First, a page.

Environmental enrichment is a fundamental tool to guarantee a good quality of life for animals living in captivity. The objective is to provide them with activities that promote species specific behaviors, but does this mean that only natural objects or tasks can be used?
Our chimpanzees have artificial termite mounds that we load with tubes with honey or peanut butter mixed with cereals. Although they do not fish for termites, they have to use a technique similar to that used in the jungle: the use of tools. In order to get to the bottom of the holes they have to choose, and often modify, something of appropriate size and strength from among the vegetation.
These artificial termite mounds promote an activity observed within the normal behavioral repertoire of chimpanzees. But what happens if we build a maze in which they have to make nuts move in the correct direction, with the help of tools, to extract them? Well, apart from the use of basic tools, spatial reasoning must be put to work.
Studies indicate that when carried out in a controlled manner and when animals can choose whether to participate or not, the impact on their welfare is positive. Although wild chimpanzees do not have devices like these, we can not forget that they are animals with a great cognitive capacity and that their brains are designed to solve complex problems and situations. In captivity chimpanzees face many fewer challenges, so it is positive and necessary for them to have access to stimulating activities that allow them to put their skills into practice and ultimately improve their well-being.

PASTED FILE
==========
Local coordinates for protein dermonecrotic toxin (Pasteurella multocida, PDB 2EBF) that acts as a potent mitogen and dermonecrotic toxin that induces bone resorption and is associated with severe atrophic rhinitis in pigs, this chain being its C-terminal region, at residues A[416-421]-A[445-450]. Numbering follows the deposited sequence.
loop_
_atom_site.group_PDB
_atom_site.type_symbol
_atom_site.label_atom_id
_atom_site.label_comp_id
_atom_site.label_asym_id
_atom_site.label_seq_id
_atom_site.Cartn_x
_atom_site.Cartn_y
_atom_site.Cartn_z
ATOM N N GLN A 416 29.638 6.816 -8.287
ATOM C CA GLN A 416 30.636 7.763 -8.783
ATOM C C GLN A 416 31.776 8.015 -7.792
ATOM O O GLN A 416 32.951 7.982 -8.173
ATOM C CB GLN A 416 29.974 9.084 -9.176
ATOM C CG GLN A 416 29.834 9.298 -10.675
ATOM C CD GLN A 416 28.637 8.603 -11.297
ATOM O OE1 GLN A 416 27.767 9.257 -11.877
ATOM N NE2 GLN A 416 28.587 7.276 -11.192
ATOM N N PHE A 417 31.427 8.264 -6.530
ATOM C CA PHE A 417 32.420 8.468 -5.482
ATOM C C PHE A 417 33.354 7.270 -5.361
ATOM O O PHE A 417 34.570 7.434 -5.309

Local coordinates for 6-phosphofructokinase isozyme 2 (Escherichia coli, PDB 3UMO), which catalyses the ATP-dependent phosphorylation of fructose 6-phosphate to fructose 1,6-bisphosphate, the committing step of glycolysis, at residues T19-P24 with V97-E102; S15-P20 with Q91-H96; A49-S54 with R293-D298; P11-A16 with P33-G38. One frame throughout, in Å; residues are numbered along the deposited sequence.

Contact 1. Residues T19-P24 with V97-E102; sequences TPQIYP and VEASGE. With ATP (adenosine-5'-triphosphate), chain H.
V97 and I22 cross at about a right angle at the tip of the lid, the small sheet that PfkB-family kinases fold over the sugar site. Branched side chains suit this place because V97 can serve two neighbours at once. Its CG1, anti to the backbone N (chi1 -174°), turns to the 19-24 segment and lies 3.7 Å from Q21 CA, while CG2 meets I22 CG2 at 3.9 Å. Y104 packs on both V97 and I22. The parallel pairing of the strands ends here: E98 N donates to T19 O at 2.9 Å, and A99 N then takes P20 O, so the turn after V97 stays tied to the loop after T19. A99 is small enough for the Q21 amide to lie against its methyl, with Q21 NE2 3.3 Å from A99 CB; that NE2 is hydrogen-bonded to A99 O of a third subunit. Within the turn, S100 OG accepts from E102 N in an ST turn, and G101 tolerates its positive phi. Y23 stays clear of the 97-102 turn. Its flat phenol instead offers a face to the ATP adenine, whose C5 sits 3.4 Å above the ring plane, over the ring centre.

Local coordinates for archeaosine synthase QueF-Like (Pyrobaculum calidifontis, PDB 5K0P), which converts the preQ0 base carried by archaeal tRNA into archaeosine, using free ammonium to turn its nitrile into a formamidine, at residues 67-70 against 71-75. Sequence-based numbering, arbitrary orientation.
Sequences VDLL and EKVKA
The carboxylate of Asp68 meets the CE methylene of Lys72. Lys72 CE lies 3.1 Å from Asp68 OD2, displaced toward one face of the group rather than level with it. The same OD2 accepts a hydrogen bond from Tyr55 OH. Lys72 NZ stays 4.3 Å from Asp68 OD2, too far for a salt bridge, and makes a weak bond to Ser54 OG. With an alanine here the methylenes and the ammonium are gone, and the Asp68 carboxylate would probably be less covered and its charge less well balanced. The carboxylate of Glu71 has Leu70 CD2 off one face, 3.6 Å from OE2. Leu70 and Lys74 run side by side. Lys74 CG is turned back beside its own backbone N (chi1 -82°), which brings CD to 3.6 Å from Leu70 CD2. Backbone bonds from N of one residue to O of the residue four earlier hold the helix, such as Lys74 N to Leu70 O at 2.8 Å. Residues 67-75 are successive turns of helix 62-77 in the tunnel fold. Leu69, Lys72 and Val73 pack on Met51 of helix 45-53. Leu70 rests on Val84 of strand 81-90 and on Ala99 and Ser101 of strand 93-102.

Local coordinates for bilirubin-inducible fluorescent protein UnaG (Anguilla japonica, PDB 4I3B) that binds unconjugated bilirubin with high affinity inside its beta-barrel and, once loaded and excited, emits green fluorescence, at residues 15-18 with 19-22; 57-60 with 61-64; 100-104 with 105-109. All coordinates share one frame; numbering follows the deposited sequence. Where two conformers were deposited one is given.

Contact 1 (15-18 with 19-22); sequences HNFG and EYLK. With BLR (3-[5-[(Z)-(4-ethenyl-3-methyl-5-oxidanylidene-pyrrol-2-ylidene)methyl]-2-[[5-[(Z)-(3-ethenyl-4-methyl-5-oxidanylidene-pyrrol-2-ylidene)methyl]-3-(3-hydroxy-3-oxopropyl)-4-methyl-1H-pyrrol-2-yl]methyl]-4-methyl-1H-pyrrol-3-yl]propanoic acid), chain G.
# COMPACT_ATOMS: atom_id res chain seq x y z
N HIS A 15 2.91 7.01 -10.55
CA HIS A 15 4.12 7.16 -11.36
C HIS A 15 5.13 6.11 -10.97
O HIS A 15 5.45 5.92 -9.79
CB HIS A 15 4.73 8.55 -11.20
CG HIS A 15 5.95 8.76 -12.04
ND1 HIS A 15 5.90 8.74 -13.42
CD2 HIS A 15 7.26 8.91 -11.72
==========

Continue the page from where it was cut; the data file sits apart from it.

* Maze built in the framework of the project EMCOBA: “On the interaction of emotion, cognition and welfare: comparative and evolutionary views in chimpanzees and humans”. It’s part of the doctoral thesis “Cognitive challenges in captive chimpanzees: welfare implications and influence of personality”, by M. Padrell. With the support of